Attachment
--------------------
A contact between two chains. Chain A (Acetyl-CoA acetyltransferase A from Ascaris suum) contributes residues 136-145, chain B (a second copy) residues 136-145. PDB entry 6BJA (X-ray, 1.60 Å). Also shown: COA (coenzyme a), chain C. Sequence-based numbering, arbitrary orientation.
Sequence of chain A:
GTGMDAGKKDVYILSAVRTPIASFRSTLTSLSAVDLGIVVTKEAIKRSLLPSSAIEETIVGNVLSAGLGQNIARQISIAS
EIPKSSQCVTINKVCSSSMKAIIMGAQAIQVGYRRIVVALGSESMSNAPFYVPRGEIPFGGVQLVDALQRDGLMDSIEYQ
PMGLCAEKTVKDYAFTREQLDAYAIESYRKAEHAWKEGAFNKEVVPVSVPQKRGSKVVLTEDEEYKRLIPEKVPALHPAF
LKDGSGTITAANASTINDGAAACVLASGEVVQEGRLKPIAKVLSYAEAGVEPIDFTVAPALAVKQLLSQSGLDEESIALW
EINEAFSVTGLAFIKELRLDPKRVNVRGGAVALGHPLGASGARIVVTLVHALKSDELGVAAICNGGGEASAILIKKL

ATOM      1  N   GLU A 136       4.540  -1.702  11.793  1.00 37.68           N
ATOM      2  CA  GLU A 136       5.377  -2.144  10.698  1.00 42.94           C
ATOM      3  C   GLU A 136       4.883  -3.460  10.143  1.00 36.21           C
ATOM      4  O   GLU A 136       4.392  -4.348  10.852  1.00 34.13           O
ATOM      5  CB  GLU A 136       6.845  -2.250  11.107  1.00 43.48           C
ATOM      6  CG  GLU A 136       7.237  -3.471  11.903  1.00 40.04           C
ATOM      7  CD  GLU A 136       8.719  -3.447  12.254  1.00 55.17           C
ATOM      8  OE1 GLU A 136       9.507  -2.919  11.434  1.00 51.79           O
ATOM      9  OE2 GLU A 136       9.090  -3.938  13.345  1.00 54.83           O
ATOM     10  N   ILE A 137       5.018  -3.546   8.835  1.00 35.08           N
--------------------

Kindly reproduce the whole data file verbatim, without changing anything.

A contact between two chains. Chain A (Acetyl-CoA acetyltransferase A from Ascaris suum) contributes residues 136-145, chain B (a second copy) residues 136-145. PDB entry 6BJA (X-ray, 1.60 Å). Also shown: COA (coenzyme a), chain C. Sequence-based numbering, arbitrary orientation.
Sequence of chain A:
GTGMDAGKKDVYILSAVRTPIASFRSTLTSLSAVDLGIVVTKEAIKRSLLPSSAIEETIVGNVLSAGLGQNIARQISIAS
EIPKSSQCVTINKVCSSSMKAIIMGAQAIQVGYRRIVVALGSESMSNAPFYVPRGEIPFGGVQLVDALQRDGLMDSIEYQ
PMGLCAEKTVKDYAFTREQLDAYAIESYRKAEHAWKEGAFNKEVVPVSVPQKRGSKVVLTEDEEYKRLIPEKVPALHPAF
LKDGSGTITAANASTINDGAAACVLASGEVVQEGRLKPIAKVLSYAEAGVEPIDFTVAPALAVKQLLSQSGLDEESIALW
EINEAFSVTGLAFIKELRLDPKRVNVRGGAVALGHPLGASGARIVVTLVHALKSDELGVAAICNGGGEASAILIKKL

ATOM      1  N   GLU A 136       4.540  -1.702  11.793  1.00 37.68           N
ATOM      2  CA  GLU A 136       5.377  -2.144  10.698  1.00 42.94           C
ATOM      3  C   GLU A 136       4.883  -3.460  10.143  1.00 36.21           C
ATOM      4  O   GLU A 136       4.392  -4.348  10.852  1.00 34.13           O
ATOM      5  CB  GLU A 136       6.845  -2.250  11.107  1.00 43.48           C
ATOM      6  CG  GLU A 136       7.237  -3.471  11.903  1.00 40.04           C
ATOM      7  CD  GLU A 136       8.719  -3.447  12.254  1.00 55.17           C
ATOM      8  OE1 GLU A 136       9.507  -2.919  11.434  1.00 51.79           O
ATOM      9  OE2 GLU A 136       9.090  -3.938  13.345  1.00 54.83           O
ATOM     10  N   ILE A 137       5.018  -3.546   8.835  1.00 35.08           N